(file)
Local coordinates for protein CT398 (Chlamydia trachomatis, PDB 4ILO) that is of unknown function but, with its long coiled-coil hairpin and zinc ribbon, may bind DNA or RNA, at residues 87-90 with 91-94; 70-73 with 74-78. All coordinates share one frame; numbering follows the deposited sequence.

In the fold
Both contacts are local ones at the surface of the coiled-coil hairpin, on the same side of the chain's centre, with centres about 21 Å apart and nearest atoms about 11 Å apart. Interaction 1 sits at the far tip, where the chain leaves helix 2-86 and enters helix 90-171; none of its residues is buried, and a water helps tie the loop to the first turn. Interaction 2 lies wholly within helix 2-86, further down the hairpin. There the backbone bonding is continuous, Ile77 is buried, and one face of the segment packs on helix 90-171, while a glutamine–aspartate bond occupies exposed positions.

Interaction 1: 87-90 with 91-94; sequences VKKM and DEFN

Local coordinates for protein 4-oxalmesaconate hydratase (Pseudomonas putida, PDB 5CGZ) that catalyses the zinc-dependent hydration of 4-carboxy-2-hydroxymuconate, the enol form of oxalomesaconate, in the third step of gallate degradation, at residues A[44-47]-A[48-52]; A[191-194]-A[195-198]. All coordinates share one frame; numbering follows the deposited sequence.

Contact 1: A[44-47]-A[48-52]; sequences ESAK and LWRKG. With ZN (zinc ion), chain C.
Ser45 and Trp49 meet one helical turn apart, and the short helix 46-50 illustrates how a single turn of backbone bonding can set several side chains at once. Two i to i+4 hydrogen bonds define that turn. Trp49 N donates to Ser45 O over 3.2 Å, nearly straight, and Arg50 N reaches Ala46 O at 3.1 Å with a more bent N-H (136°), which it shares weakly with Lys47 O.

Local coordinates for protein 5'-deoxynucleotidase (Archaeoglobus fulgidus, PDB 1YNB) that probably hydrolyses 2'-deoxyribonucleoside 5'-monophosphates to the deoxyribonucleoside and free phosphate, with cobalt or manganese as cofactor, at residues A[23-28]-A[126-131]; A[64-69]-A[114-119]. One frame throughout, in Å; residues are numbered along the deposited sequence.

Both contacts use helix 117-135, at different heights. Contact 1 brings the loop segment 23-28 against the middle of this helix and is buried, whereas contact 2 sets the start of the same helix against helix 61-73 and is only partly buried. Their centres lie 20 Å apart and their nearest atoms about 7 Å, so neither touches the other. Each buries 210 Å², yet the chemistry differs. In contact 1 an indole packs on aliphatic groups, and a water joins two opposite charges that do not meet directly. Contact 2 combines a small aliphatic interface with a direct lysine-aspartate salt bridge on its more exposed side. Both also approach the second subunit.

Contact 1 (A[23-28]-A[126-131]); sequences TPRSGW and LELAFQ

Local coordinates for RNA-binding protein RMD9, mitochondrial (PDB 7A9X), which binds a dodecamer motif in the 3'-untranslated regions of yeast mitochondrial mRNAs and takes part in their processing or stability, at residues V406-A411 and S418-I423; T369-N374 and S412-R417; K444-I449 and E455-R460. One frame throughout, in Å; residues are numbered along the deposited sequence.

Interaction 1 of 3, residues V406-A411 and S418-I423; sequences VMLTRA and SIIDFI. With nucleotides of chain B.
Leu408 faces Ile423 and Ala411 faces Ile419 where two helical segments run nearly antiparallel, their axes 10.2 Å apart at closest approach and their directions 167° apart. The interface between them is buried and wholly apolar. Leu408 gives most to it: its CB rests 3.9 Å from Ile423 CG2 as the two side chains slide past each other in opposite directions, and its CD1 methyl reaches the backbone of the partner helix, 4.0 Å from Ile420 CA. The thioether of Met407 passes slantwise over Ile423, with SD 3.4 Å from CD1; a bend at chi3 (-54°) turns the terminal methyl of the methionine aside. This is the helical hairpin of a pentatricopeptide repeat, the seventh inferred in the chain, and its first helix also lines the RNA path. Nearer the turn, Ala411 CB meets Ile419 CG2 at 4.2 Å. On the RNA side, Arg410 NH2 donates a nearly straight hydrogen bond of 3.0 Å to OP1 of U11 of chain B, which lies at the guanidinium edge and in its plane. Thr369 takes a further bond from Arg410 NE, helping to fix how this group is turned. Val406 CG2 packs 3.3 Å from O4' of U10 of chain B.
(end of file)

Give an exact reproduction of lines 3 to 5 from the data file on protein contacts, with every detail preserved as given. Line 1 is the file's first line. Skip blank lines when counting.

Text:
Both contacts are local ones at the surface of the coiled-coil hairpin, on the same side of the chain's centre, with centres about 21 Å apart and nearest atoms about 11 Å apart. Interaction 1 sits at the far tip, where the chain leaves helix 2-86 and enters helix 90-171; none of its residues is buried, and a water helps tie the loop to the first turn. Interaction 2 lies wholly within helix 2-86, further down the hairpin. There the backbone bonding is continuous, Ile77 is buried, and one face of the segment packs on helix 90-171, while a glutamine–aspartate bond occupies exposed positions.

Interaction 1: 87-90 with 91-94; sequences VKKM and DEFN

Local coordinates for protein 4-oxalmesaconate hydratase (Pseudomonas putida, PDB 5CGZ) that catalyses the zinc-dependent hydration of 4-carboxy-2-hydroxymuconate, the enol form of oxalomesaconate, in the third step of gallate degradation, at residues A[44-47]-A[48-52]; A[191-194]-A[195-198]. All coordinates share one frame; numbering follows the deposited sequence.